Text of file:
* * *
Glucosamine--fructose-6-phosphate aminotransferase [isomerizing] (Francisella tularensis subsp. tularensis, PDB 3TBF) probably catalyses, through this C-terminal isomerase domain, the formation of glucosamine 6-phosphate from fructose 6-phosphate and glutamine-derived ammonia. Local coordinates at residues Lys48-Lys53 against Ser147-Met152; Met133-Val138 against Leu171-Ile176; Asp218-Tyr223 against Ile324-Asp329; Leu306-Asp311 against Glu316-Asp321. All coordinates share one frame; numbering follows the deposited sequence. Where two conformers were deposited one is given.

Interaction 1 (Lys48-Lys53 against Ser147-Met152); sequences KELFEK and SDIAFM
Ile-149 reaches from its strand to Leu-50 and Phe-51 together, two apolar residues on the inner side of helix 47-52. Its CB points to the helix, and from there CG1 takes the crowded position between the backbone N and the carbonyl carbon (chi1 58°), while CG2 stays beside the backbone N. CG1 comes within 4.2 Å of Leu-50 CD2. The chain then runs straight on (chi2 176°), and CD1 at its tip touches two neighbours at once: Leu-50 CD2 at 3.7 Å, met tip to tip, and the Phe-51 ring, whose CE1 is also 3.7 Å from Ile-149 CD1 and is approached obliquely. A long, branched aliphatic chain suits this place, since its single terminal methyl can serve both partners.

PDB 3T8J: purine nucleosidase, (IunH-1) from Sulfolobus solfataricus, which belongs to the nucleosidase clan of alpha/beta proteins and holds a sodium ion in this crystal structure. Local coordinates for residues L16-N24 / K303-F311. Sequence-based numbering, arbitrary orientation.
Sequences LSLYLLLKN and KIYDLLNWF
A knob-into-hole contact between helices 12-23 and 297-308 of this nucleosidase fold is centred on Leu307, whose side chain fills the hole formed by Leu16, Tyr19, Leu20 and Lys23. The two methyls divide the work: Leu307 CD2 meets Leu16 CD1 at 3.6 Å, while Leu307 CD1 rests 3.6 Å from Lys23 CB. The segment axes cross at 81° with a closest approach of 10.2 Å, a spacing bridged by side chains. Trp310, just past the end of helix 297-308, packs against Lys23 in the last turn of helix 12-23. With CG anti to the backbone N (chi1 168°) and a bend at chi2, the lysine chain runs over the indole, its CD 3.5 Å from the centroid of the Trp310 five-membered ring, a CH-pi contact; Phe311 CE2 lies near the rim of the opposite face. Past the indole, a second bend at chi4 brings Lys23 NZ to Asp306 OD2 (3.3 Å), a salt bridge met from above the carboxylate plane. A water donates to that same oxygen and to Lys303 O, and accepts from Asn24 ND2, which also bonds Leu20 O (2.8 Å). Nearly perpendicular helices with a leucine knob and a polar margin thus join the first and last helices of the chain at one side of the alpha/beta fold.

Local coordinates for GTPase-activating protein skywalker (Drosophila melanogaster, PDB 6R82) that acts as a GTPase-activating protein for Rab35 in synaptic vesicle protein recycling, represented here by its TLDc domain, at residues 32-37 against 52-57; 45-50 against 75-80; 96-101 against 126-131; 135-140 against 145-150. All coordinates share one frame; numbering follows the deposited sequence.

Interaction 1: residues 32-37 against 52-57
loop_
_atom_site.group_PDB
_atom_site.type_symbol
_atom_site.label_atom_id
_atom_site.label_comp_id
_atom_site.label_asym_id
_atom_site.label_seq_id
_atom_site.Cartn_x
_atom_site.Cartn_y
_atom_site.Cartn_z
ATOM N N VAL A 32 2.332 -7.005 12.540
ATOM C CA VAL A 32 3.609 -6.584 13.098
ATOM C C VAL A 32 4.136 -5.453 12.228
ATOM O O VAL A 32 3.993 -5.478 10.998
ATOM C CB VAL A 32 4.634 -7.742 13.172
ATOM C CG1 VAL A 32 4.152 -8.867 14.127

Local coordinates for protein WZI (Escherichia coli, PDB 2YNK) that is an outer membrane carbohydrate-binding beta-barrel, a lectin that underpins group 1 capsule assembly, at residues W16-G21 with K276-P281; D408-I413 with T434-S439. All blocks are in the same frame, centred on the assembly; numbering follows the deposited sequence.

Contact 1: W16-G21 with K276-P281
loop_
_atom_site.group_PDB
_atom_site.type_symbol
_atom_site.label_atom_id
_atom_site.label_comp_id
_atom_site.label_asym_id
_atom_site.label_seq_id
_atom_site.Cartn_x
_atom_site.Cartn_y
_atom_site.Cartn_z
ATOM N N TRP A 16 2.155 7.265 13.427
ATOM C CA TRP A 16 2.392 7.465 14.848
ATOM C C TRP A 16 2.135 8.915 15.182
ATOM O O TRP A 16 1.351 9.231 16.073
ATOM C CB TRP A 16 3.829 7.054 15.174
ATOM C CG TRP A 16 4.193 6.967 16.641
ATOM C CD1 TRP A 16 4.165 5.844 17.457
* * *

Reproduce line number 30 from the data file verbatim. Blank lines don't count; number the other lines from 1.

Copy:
_atom_site.label_atom_id